9. Women in White Coats: How the First Women Doctors Changed the World of Medicine by Olivia Campbell
Women in White Coats tells the stories of three of the first female physicians – Elizabeth Blackwell, Elizabeth Garett Anderson, and Sophia Jex-Blake. The existence and increase in the number of female physicians improved health outcomes for their individual patients and their communities as a whole.
10. Caste: The Origins of Our Discontent by Isabel Wilkerson
In Caste, Wilkerson explores the caste system that is present and known in other countries around the world. She then compares these to the often unseen and unknown caste system operating within the US. Despite being less obvious than the other examples in the book, it still underpins and affects every aspect of American society. Reading this book will open your eyes and allow you to have a more complete view of the society in which you live.
11. What the Eyes Don’t See: A Story of Crisis, Resistance, and Hope in An American City by Mona Hanna-Attisha
Hanna-Atisha tells the story of the Flint, Michigan water crisis and explains her pivotal role in discovering the crisis. She also examines the factors that led to the crisis and that allowed it to go undetected and unsolved. Hanna-Atisha is a hero and someone to be admired for the way she stood up and spoke out for her community.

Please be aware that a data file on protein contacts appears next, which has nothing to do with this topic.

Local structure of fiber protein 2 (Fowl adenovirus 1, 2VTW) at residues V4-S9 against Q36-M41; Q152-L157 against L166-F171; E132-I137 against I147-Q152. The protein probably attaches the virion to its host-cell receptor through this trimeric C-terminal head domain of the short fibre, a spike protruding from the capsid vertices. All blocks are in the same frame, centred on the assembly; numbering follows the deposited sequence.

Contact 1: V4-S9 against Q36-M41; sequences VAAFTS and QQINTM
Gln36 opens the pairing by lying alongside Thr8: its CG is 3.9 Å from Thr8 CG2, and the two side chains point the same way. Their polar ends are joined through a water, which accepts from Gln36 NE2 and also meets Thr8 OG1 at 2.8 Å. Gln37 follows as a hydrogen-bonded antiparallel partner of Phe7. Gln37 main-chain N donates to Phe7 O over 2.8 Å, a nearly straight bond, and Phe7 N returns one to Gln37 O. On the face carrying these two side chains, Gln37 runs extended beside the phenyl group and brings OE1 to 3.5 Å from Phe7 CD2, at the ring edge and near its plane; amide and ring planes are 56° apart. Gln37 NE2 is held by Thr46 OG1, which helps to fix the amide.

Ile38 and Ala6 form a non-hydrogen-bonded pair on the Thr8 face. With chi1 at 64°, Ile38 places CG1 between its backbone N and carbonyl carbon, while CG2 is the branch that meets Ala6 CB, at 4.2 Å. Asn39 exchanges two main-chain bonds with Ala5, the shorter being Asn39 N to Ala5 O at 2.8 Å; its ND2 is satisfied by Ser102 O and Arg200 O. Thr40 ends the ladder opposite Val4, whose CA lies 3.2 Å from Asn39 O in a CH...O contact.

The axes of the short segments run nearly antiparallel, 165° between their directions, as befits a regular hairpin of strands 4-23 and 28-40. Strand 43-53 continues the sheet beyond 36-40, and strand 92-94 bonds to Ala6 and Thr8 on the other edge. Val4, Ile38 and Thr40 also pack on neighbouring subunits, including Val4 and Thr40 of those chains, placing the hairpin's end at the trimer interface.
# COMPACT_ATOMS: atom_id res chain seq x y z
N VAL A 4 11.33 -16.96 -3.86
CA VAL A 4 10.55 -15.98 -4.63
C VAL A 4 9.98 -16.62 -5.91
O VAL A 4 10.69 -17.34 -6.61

12. Fearing the Black Body: the Racial Origins of Fat Phobia by Sabrina Stings
Fatphobia and the idealization of thinness have far-reaching ramifications in our private lives, in the media, and in the doctor’s office. Patients subjected to weight stigma often must fight much harder and longer for adequate care. This is something that all future physicians should understand and work toward not perpetuating in their own practice. In order to fully understand fatphobia, it’s important to understand the roots as well as the present-day effects. Stings explores how white supremacy and anti-blackness led to our current heralding of slenderness and shows how black women bear the brunt of the consequences of fatphobia yesterday and today.
13. Under the Skin: The Hidden Toll of Racism on American Lives and on the Health of Our Nation by Linda Villarosa
Linda Villarosa is known for her 2018 article on infant and maternal mortality. Now, she closely examines the ugly truth that black people in America live shorter and sicker lives than their white counterparts. She points out errors in our scientific and medical knowledge that first became entrenched during slavery. She also demonstrates the modern-day consequences of these long-held erroneous beliefs. Reading Under the Skin will give you the tools and drive to critically evaluate everything you learn and consider ways in which flawed beliefs harm our patients.
14. Complications: A Surgeon’s Notes on an Imperfect Science by Atul Gwande
In Complications, Atul Gwande examines the art of medicine from within, using surgical precision. He also tells the stories of his surgical training and practice, recounting the lessons he’s learned over his career so far. He explores how and why things go horribly wrong and the lessons we can learn from our mistakes. Gwande is one of the foremost medical writers today, and picking up any one of his books will serve you well.
15. When Death Becomes Life: Notes from a Transplant Surgeon by Joshua D. Mezrich
Dr. Mezrich pairs the history of transplant surgery with his present-day patients and stories. He examines what it means to give life to someone after your own death and looks at what we can accomplish when the scientific community makes large pushes toward advancements that benefit us all. He also faces some of the ethical debates that come along with life or death choices and invites the reader to consider their own stances.